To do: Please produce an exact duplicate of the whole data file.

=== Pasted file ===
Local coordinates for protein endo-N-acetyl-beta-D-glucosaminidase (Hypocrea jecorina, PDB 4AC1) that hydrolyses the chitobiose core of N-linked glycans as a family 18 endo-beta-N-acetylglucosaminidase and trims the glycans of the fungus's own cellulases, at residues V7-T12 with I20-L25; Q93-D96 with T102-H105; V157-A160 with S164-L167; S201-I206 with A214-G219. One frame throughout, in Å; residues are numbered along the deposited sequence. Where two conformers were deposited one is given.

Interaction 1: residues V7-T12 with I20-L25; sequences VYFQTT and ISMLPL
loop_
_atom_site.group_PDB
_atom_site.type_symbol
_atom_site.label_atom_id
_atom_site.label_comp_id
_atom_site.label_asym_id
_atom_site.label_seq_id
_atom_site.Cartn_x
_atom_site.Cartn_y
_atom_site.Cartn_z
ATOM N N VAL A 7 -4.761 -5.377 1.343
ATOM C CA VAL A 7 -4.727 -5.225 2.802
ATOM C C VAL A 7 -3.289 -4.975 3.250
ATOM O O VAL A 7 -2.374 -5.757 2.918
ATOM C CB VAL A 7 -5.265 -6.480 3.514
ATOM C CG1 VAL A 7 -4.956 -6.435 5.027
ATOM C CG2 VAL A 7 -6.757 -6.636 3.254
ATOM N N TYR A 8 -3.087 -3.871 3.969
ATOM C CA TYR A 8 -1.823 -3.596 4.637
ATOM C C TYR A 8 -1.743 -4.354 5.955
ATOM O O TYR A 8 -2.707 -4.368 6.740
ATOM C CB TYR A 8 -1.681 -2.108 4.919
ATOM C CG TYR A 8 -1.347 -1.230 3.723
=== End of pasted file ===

Local coordinates for protein endo-N-acetyl-beta-D-glucosaminidase (Hypocrea jecorina, PDB 4AC1) that hydrolyses the chitobiose core of N-linked glycans as a family 18 endo-beta-N-acetylglucosaminidase and trims the glycans of the fungus's own cellulases, at residues V7-T12 with I20-L25; Q93-D96 with T102-H105; V157-A160 with S164-L167; S201-I206 with A214-G219. One frame throughout, in Å; residues are numbered along the deposited sequence. Where two conformers were deposited one is given.

Interaction 1: residues V7-T12 with I20-L25; sequences VYFQTT and ISMLPL
loop_
_atom_site.group_PDB
_atom_site.type_symbol
_atom_site.label_atom_id
_atom_site.label_comp_id
_atom_site.label_asym_id
_atom_site.label_seq_id
_atom_site.Cartn_x
_atom_site.Cartn_y
_atom_site.Cartn_z
ATOM N N VAL A 7 -4.761 -5.377 1.343
ATOM C CA VAL A 7 -4.727 -5.225 2.802
ATOM C C VAL A 7 -3.289 -4.975 3.250
ATOM O O VAL A 7 -2.374 -5.757 2.918
ATOM C CB VAL A 7 -5.265 -6.480 3.514
ATOM C CG1 VAL A 7 -4.956 -6.435 5.027
ATOM C CG2 VAL A 7 -6.757 -6.636 3.254
ATOM N N TYR A 8 -3.087 -3.871 3.969
ATOM C CA TYR A 8 -1.823 -3.596 4.637
ATOM C C TYR A 8 -1.743 -4.354 5.955
ATOM O O TYR A 8 -2.707 -4.368 6.740
ATOM C CB TYR A 8 -1.681 -2.108 4.919
ATOM C CG TYR A 8 -1.347 -1.230 3.723